New IIS Patch the Ultimate Fix?

Hot on the heels of the Code Red virus, and still reeling from its effects, Microsoft has released an all-encompassing patch for its IIS servers that will fix five different vulnerabilities that have recently been discovered in addition to including the patches that to date have been released for IIS 4.0 since Windows NT 4.0 Service Pack 5.

IIS has had an inordinate amount of security flaws. The new cumulative patch has left system administrators wondering about the overall security measures Microsoft uses before a product has been released for the publics use. The growing list of security flaws is a signal that the technology is far from being functional right out of the box. Microsoft has been criticized for not only the security flaw that Code Red exploited but also for not acting fast enough in fixing it, thereby allowing the virus to quickly spread.

In addition to the Code Red DoS vulnerability, the newest patch also fixes a flaw in the WebDAV feature of IIS 5.0, a flaw in the way 5.0 interprets content with an invalid MIME header, a buffer overrun vulnerability involving the code that performs server-side include directives and a privilege elevation vulnerability in 5.0’s table processing. The new patch also fixes a side effect of the previously released IIS cumulative patch.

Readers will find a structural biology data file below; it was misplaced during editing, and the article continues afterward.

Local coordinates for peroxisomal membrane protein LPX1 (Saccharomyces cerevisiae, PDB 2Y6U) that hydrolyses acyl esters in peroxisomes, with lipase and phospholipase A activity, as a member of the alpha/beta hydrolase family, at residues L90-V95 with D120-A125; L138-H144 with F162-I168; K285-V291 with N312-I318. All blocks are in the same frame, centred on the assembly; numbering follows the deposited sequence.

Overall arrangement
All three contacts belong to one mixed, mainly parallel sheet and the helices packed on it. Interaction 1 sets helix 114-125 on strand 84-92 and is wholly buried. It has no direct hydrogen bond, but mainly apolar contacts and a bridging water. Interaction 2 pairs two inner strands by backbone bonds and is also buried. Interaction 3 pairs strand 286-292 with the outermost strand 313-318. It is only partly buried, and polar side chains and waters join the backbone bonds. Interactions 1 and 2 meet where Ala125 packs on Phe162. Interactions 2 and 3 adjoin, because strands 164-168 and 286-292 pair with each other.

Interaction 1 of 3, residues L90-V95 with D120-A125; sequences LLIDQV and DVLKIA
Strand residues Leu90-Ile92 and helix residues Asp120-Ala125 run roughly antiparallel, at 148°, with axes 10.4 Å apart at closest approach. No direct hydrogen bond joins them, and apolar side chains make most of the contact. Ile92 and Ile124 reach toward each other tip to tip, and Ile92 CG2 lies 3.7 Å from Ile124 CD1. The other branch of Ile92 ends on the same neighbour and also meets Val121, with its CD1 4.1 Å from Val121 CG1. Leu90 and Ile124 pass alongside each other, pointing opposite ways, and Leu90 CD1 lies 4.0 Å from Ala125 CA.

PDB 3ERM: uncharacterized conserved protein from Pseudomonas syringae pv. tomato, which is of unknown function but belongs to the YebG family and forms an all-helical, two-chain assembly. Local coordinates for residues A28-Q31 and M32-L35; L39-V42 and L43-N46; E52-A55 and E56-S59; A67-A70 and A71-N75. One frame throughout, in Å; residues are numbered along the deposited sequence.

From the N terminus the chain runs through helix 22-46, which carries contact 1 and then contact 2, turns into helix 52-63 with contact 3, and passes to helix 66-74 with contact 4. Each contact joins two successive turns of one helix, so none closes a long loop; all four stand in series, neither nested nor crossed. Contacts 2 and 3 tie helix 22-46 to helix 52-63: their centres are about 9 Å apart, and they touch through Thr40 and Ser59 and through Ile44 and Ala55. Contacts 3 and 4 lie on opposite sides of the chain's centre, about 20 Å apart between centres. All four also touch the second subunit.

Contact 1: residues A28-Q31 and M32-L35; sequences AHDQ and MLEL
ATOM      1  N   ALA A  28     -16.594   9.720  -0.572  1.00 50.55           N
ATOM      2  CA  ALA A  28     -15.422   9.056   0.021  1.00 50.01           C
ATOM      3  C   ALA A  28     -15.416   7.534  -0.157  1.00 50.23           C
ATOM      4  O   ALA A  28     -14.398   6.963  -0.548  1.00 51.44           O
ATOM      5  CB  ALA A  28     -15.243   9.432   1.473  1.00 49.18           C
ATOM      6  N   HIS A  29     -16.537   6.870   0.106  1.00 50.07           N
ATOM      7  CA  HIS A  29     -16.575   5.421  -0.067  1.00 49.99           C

Microsoft has admitted that the vulnerabilities of IIS have been extensive, and this is a problem for a large number of companies that rely heavily on IIS for their Web serving. Despite the companies efforts to get the patches out to the public, there are numerous problems with the “patch and go” approach. First and foremost, users have to know about the patch and actually install it. Second, by consistently drawing attention to all the security flaws, the company is letting other malicious hackers know that their systems are potentially vulnerable and almost inviting them to look for new ways to corrupt the systems.

And perhaps the most detrimental effect is an increasing number of security flaw fixes on a specific piece of software inevitably will begin to erode user confidence and cause people to ferret out other options, such as an operating system with less of a track record of security issues. According to the Computer Emergency Response Team Coordination Center, almost half of their security alerts for the past year have involved Microsoft technologies. And while Microsoft certainly dominates markets and is high-profile, that strategy almost backfires as they draw attention to themselves and in particular, their security breaches. However, it should be noted that IIS is not the only software experiencing a glut of security problems. According to one network engineer, FreeBSD has received 79 security updates already this year.

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